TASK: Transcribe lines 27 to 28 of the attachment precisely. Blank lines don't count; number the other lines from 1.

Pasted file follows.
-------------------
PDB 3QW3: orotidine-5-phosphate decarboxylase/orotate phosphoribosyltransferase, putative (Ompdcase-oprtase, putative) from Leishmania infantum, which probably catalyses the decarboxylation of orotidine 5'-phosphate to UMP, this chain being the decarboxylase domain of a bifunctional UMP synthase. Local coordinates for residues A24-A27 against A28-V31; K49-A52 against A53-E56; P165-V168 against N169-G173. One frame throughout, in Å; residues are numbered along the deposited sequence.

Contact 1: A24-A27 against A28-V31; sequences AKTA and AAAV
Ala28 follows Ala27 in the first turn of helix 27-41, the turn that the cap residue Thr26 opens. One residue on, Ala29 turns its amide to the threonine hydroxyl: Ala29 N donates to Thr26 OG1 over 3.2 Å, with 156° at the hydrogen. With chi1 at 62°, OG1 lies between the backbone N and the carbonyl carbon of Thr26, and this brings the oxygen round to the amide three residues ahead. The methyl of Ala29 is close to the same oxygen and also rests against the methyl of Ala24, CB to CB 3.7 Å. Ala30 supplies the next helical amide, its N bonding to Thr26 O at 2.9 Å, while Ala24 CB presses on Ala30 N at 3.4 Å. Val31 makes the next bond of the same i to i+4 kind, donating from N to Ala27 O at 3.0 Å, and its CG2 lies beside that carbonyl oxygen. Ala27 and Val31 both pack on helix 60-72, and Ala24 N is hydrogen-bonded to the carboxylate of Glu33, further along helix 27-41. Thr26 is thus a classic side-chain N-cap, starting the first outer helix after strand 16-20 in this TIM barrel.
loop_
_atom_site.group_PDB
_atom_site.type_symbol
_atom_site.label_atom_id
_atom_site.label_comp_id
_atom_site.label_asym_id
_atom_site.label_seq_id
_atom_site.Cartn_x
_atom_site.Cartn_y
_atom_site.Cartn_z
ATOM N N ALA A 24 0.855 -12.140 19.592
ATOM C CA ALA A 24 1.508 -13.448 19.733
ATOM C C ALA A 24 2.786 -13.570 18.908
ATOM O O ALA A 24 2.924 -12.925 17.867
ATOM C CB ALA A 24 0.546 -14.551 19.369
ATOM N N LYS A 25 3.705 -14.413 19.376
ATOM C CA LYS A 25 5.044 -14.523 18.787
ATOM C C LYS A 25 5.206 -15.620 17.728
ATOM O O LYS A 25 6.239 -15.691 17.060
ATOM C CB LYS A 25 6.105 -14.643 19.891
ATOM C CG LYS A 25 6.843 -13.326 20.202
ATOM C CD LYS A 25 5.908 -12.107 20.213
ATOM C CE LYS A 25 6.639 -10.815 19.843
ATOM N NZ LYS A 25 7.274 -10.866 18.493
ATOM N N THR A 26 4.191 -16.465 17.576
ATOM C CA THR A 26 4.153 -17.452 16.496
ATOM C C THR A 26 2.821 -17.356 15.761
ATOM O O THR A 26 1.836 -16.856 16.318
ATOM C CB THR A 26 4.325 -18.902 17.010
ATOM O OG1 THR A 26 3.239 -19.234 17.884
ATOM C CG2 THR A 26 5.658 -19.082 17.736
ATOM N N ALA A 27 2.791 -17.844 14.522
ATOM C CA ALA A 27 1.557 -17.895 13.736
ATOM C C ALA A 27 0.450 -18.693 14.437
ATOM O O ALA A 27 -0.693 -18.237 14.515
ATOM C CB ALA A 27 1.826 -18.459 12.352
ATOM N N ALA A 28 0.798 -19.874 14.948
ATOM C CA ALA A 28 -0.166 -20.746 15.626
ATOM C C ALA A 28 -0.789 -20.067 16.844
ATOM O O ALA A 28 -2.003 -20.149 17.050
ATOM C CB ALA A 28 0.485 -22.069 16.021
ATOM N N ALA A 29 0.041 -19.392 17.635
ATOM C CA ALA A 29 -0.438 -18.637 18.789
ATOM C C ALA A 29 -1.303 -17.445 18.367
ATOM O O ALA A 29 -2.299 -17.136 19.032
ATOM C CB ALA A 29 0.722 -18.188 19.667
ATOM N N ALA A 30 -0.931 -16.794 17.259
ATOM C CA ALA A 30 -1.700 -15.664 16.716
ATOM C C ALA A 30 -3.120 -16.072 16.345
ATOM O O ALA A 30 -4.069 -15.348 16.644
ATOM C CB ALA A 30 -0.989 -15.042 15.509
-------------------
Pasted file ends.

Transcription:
ATOM N NZ LYS A 25 7.274 -10.866 18.493
ATOM N N THR A 26 4.191 -16.465 17.576